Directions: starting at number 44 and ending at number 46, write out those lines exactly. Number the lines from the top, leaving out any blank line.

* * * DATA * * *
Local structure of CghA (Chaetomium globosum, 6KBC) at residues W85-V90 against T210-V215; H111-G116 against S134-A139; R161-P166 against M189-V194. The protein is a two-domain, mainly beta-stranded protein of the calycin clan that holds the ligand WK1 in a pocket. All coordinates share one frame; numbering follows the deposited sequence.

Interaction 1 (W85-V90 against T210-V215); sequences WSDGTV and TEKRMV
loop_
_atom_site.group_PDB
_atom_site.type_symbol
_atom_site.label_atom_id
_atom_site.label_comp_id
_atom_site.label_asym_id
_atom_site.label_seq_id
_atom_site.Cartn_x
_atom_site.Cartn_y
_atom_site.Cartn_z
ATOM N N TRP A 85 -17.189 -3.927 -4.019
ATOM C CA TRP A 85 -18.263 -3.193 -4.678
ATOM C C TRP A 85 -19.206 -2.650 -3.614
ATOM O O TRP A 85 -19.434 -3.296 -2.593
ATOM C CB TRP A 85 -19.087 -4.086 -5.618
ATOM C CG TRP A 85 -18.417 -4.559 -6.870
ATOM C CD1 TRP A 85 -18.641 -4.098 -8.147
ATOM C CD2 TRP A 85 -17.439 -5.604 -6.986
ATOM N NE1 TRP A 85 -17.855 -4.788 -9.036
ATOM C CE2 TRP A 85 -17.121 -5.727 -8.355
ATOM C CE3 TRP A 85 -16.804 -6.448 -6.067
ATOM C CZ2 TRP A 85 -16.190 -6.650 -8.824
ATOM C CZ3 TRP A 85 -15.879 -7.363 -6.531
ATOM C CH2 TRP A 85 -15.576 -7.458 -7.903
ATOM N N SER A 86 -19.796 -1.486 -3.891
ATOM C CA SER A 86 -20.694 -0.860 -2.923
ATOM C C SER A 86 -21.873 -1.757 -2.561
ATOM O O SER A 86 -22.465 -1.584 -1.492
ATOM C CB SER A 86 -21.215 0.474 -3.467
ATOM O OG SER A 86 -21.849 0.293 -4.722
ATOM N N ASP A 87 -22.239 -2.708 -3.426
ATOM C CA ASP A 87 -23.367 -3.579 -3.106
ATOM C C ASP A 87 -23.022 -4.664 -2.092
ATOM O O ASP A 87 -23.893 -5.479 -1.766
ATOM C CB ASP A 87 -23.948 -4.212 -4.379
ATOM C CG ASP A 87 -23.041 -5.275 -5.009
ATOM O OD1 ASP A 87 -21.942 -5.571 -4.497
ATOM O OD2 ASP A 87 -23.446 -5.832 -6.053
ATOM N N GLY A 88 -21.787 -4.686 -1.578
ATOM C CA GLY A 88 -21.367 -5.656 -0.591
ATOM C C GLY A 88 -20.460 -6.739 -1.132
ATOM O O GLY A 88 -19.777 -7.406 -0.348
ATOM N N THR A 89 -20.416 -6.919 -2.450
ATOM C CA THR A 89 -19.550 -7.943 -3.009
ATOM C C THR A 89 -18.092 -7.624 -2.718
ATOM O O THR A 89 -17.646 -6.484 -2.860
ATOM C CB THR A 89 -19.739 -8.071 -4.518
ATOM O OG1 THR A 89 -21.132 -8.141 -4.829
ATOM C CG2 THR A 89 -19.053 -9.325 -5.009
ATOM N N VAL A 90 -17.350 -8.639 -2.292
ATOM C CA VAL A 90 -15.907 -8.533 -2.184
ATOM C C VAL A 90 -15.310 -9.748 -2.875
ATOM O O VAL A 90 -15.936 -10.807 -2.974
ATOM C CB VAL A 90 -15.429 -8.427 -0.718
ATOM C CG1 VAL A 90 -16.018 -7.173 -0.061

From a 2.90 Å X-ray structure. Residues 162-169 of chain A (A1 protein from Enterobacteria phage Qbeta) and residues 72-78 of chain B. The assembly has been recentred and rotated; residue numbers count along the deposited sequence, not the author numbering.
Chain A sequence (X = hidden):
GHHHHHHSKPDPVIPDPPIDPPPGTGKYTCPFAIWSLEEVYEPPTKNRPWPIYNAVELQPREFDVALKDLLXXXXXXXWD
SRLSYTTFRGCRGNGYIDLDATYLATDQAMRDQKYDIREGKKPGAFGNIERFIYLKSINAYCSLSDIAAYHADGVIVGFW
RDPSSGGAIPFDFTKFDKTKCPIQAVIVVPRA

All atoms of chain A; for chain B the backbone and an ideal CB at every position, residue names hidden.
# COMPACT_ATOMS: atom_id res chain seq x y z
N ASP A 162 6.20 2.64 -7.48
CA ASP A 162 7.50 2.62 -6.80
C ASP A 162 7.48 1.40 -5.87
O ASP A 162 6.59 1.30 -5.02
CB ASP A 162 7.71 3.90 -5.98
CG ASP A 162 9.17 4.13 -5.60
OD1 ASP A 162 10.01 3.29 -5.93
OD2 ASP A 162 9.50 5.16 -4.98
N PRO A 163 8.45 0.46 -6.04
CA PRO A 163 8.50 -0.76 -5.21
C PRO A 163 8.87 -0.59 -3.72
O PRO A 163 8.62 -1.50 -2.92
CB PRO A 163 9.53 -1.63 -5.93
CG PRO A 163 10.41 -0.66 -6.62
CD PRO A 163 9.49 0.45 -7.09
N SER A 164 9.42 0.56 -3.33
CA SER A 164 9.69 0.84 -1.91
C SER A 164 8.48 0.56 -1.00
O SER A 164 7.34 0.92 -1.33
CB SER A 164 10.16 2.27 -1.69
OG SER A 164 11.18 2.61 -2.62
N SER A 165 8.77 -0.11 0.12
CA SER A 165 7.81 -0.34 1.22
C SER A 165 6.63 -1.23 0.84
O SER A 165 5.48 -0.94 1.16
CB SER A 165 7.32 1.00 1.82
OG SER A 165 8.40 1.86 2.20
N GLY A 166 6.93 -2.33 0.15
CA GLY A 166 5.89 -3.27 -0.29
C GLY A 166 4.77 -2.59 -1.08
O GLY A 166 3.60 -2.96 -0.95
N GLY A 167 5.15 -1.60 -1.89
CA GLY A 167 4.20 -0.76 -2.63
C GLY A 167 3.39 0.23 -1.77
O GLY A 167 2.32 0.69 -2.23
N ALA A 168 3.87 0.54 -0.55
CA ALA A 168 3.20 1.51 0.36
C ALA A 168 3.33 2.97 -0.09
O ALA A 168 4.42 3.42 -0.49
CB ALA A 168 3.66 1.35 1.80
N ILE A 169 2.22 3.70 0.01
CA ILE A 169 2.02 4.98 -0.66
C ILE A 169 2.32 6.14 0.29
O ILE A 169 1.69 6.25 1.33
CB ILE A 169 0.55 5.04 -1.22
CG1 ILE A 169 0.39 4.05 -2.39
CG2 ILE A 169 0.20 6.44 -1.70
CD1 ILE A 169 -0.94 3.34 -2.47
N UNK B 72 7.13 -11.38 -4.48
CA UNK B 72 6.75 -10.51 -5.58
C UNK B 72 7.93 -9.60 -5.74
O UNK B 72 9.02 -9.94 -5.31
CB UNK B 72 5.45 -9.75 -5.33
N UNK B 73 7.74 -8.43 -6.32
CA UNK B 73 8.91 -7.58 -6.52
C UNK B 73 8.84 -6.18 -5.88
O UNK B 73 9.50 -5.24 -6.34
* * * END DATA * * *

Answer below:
ATOM O O GLY A 88 -19.777 -7.406 -0.348
ATOM N N THR A 89 -20.416 -6.919 -2.450
ATOM C CA THR A 89 -19.550 -7.943 -3.009